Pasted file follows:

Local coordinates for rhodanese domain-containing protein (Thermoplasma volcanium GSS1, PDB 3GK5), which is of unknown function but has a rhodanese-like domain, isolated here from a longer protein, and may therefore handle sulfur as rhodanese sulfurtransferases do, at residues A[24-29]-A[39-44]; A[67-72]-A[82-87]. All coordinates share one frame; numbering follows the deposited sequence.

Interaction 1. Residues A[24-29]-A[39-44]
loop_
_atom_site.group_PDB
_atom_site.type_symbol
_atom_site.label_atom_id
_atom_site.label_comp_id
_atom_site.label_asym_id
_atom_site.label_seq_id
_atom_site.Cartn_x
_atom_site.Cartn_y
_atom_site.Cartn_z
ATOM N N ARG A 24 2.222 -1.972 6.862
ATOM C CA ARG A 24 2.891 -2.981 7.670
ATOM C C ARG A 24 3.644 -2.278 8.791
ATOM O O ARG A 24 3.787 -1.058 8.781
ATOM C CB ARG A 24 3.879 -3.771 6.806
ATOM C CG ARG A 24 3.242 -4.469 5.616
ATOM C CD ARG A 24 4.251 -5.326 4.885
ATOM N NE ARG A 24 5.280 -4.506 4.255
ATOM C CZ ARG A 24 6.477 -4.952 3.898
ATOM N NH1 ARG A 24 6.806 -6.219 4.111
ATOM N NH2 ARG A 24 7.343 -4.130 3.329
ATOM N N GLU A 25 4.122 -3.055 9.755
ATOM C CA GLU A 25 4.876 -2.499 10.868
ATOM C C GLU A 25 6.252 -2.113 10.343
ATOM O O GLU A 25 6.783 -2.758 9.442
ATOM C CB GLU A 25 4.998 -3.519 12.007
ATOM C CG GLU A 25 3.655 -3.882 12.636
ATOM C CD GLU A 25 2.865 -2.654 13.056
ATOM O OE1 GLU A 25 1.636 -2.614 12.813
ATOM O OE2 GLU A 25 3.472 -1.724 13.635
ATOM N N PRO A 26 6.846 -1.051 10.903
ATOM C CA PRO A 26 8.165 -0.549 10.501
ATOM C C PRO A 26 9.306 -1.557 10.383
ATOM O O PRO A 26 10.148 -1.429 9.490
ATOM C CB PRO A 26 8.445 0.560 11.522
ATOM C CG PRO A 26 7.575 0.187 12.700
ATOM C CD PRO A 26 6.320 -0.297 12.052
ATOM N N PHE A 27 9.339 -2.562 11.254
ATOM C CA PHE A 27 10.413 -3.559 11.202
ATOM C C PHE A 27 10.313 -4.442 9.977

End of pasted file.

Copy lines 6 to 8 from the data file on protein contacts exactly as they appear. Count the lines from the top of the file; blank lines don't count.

_atom_site.label_atom_id
_atom_site.label_comp_id
_atom_site.label_asym_id